Goldman sets timeline for bringing traders back to offices in New York and London

12:54 p.m. ET — Goldman Sachs is making plans to bring back traders and other markets personnel to offices in the U.S. and London in the next few weeks, top executive John Waldron said.

Goldman sent New York-area employees home in March as lockdowns began in the U.S.

Now, some of the bank’s employees working from home will begin to return to the company’s offices in Manhattan, New Jersey and Connecticut.

Waldron said that the firm has already set its return-to-work plan in motion overseas with the goal of “approximately 50% of our people working in our offices in Hong Kong, China and Korea, and approximately 10% in our offices across continental Europe.”

He didn’t specify a percentage of employees expected to return in the U.S., but the figure likely won’t climb above 50% in the near future as social distancing rules will still be in effect.

A Goldman spokesman said it would likely be a “small group of people” and that employees who don’t feel comfortable returning will be allowed to continue to work from home. —Hugh Son

Boeing starts laying off thousands as virus devastates demand

The Boeing Co. manufacturing facility stands in North Charleston, South Carolina, U.S., on Monday, May 4, 2020. Boeing is restarting its 787 operations at the plant for the first time since April 8, including all operations that were suspended because of the Covid-19 pandemic, ABC News reported.

Sam Wolfe | Bloomberg | Getty Images

12:43 p.m. ET — Close to 7,000 Boeing employees are losing their jobs this week, just a portion of the layoffs the aircraft manufacturer is planning as the virus devastates travel demand. More than 5,000 other Boeing employees are separating from the company voluntarily.

The Chicago-based company is planning to reduce 10% of its headcount, which numbered around 160,000, according to its 2019 annual report.

The virus has sapped demand for new jetliners and cancellations are piling up, depriving Boeing of much-needed revenue.

“I wish there were some other way,”  CEO Dave Calhoun said. “For those of you who are notified, I want to offer my personal gratitude for the contributions you have made to Boeing, and I wish you and your families the very best.”

While air travel demand has perked up from lows hit in April it is still less than 20% of the norm. —Leslie Josephs

Stay-at-home stocks getting wrecked amid economic reopening

A monitor displays Peloton Interactive Inc. signage during the company’s initial public offering (IPO) across from the Nasdaq MarketSite in New York, U.S., on Thursday, Sept. 26, 2019.

Michael Nagle | Bloomberg | Getty Images

12:13 p.m. ET — The stay-at-home trade that thrived during the pandemic market turmoil is getting clobbered on Wednesday as investors rotated out of red-hot technology names amid the reopening of the economy.

Amazon and Netflix dropped more than 2% each Wednesday, after both hitting record highs last week. Peloton fell 6%, while video game companies Activision Blizzard and Electronic Arts both dipped 3%. Zoom Video also tumbled 8.5% Wednesday.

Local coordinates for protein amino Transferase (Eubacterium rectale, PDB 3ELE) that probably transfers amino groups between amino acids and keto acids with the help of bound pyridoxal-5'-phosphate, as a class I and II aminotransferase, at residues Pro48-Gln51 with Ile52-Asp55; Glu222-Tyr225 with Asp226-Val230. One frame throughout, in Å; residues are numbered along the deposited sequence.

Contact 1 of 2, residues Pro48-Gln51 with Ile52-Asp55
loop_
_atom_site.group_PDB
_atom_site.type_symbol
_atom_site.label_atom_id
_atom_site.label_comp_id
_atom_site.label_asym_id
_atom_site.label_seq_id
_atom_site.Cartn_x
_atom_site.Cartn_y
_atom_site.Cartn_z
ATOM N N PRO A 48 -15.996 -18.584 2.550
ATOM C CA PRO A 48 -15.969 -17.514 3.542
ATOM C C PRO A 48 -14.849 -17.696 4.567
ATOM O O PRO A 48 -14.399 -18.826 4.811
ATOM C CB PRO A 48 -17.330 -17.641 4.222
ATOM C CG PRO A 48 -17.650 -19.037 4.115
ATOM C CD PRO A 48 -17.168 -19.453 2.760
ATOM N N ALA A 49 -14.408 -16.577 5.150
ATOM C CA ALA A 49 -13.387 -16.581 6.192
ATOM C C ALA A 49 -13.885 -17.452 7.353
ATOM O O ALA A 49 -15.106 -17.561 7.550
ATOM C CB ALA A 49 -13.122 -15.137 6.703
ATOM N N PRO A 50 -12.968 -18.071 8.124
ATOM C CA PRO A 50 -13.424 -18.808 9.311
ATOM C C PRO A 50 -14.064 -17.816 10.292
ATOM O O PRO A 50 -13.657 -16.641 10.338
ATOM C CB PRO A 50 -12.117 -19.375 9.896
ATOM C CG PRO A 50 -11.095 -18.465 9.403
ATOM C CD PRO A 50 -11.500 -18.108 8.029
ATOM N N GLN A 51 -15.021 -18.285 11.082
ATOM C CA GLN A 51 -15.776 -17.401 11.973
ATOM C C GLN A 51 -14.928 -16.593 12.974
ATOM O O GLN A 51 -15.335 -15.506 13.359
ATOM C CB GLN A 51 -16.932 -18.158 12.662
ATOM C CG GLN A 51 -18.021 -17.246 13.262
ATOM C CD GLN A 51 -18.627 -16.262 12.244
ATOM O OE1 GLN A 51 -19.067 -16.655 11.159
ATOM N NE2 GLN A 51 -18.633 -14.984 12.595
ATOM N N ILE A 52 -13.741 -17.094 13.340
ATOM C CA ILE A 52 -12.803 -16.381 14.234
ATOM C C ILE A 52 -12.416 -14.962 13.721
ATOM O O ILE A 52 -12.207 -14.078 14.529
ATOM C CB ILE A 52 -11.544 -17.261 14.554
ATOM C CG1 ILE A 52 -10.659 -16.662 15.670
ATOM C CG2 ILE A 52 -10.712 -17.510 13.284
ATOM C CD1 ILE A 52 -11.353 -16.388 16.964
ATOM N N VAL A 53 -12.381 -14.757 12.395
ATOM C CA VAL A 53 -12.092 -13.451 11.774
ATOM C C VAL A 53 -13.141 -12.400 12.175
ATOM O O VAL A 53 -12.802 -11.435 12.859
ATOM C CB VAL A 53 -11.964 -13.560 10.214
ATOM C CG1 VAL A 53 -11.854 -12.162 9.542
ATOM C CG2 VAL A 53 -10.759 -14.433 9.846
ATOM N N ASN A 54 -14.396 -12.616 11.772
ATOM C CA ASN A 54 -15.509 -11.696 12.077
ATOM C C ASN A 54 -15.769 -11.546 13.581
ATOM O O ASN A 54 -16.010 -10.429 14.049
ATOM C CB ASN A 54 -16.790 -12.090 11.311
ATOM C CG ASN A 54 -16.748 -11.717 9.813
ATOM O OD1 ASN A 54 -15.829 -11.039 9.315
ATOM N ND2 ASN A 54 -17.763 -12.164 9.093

The leadership shifted to the hardest-hit areas of the market. Some of the biggest gainers on Wednesday were cruise-ship operators, retailers and airlines whose profitability is directly tied to the economic reopening. —Yun Li

Disney to start reopening Florida-based theme parks July 11

The entrance to the Magic Kingdom at Disney World is seen on the first day of closure as theme parks in the Orlando area suspend operations for two weeks in an effort to curb the spread of the coronavirus (COVID-19). Paul Hennessy/SOPA Images/LightRocket via Getty Images)

Paul Hennessy | SOPA Images | LightRocket via Getty Images

11:52 a.m. ET — On Wednesday, Disney received approval from the Orange County Economic Recovery Task Force to reopen Magic Kingdom and Animal Kingdom on July 11 and Epcot and Hollywood Studios on July 15. Disney will now need to gain approval from Florida Gov. Ron DeSantis.

Disney plans on limiting the parks’ capacity and will require guests to purchase tickets in advance of arriving at the parks. Parades and other events that cause crowds to gather will be temporarily suspended and contactless payments via Apple Pay, Google Pay and Disney Magic Bands will be encouraged.

The company will be adding additional hand-washing stations, have temperature checks and will require social distancing throughout the parks. —Sarah Whitten

MLB proposes tiered player salary system for pandemic-shortened season 

General view inside of the Milwaukee Brewers spring training facility, American Family Fields of Phoenix on April 07, 2020 in Phoenix, Arizona.

Christian Petersen | Getty Images

11:38 a.m. ET— Major League Baseball presented its long-awaited economic proposal to its player’s union, which calls for the highest-paid players to lose the bulk of their salaries.

The plan calls for players to retain their salary via a tier system, and the more a player is scheduled to earn for the 2020 season, the less he retains under the proposal.

A player making in the range of $563,501 to $1 million can keep more than 70% of his pay. That number decreases to only 50% for salaries in the $1 to $5 million range, 40% in the $5 to $10 million tier and players making more than $20 million per year could only keep 20% of their salaries.

In a statement, the MLB called the proposal “consistent with the economic realities facing our sport. We look forward to a responsive proposal from the MLBPA,” the league said. —Steve Kovach